To the untrained eye (eyes that haven’t spent many an hour trained on an exquisitely detailed topographical map, checking on all corners of your immense empire), Humankind probably looks like any other 4X game where you shuffle units around and micromanage different settlements. But according to the hands-off demonstration shown at Gamescom this year, it ain’t.
4X stands for explore, expand, exploit and exterminate, the four key things you have to do to run a successful and burgeoning empire (and in the game?), and Humankind is Amplitude’s take on a big sprawling historical strategy game. Amplitude’s previous games, Endless Space and Endless Legend, were apparently practise for this, their magnum opus.
Maxence Voleau, the lead game designer for Humankind, joined Amplitude just before the release of the first Endless Space, and said that, although a historical 4X game was always the goal, when the studio was founded, nobody there had made a 4X strategy game before.
“The idea was to start with a simpler game in terms of technical issues,” he said. “Like, doing a space 4X is easier because you have no terrain to produce.”
Then, moving to Endless Legend, they got the feel of working with terrain, and the issues connected to that.
The terrain is going to be very important to Humankind (and in the game?). During our demo, when the camera zoomed in you could see little deer running around in herds, and people walking the streets of the cities (executive producer Jean-Maxime Moris said “the devil is always in the details”). But during the presentation and the interview, the importance of the map was emphasised, and almost everything in the game plays out there.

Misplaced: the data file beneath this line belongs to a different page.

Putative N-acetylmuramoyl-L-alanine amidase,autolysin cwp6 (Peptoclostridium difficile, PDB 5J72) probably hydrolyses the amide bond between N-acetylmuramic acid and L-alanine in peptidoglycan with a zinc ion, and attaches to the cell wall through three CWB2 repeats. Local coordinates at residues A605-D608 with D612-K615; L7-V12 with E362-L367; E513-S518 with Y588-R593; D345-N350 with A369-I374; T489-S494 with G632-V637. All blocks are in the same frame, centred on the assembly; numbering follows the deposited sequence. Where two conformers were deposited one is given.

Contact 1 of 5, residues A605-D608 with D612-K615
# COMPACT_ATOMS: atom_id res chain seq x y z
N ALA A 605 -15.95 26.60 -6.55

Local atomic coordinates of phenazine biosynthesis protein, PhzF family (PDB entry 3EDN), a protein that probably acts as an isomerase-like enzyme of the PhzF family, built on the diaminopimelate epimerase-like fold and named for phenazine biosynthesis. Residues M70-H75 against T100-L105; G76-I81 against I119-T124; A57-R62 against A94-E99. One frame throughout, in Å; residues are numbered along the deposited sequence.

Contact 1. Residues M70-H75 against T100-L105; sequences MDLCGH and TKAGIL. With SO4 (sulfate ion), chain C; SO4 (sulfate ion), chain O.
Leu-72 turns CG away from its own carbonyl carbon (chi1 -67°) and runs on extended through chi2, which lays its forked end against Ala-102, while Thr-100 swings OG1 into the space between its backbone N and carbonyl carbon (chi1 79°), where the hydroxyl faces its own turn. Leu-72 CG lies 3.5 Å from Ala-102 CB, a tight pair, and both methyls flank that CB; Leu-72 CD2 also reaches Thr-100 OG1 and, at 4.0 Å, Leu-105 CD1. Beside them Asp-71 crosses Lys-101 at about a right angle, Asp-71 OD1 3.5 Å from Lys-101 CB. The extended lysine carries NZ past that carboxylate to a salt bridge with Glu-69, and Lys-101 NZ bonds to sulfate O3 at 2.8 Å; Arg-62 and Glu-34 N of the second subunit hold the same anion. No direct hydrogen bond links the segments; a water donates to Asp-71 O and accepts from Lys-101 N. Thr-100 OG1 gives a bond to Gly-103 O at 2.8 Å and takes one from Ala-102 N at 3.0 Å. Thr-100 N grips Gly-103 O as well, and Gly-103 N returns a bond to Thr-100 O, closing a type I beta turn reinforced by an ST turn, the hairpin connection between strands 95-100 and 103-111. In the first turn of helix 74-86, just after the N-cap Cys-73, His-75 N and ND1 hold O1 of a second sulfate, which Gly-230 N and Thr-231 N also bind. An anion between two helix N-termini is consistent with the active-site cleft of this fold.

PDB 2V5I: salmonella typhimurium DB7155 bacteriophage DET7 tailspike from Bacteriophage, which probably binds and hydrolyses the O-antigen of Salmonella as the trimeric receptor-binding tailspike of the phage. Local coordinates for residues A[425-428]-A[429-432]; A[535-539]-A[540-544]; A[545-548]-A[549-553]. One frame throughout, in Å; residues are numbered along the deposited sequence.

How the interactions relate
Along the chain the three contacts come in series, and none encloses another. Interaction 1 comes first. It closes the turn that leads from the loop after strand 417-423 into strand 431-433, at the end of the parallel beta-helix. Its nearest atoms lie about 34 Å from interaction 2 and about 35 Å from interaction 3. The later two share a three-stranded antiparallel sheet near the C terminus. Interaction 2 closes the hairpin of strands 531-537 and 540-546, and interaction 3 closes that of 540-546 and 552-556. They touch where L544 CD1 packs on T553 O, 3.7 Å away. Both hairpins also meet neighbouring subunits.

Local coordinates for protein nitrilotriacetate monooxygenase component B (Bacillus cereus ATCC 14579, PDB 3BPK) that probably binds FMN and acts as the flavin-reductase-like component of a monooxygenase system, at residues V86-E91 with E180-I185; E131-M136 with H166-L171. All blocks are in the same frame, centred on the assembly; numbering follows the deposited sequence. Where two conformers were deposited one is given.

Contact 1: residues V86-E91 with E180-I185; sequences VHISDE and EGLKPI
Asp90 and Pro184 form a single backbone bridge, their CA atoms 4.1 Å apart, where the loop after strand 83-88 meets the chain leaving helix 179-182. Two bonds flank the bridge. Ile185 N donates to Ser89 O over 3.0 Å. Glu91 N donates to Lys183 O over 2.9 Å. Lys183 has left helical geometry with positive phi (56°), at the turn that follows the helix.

Voleau said that a downside to strategy games is that they often turn into games of multiple screens, switching from one to another, in a process that can be scary for players who aren’t experts in the genre.
“We wanted to break that, wanted to avoid players being lost,” he said, describing how they want the screen to be on the map most of the time. “It drives lots of design decisions to bring the action and the information into the map visibly. Everything will play there, from economy to battle, to expansion, everything.”
Yup, war isn’t instanced away from the map at all. You move your army around as normal, but when you start an attack it deploys onto the terrain where it is, spilling out into the different units that are comparatively giant next to the cities they’re about to attack. Enemy units do the same. Sadly, this act of deploying was absent a sploot! noise that I imagined, but it still looked pretty cool. Moris said that they have more than a hundred units.
“Out of a million possible combinations, you’re going to see those armies getting ready for combat together, and yelling, and marching,” he said, mimicking the little war cry that the soldiers made in the demo. “It’s going to be a surprise every time.”
The “million possible combinations” stat he cites is probably an accurate figure (I haven’t actually sat and worked it out), though it’s hard to know at this stage how much it’ll affect your final game. It’s calculated via the other twist of Humankind, the ability to mix up different cultures and civilisations as you build your own empire. There are six ages to progress through (neolithic to modern), each with 10 different cultures to choose from.
But the thing is, your culture choices combine, so you end up with a civilisation that bear the marks of multiple cultural histories. You could have cities with Egyptian pyramids down the road from Japanese temples. There’s also an option to ‘Transcend’, taking, for example, the Ancient Egyptians right up to modern times, although it’s hard to pull off for more than one era, as your units quickly get antiquated compared to others.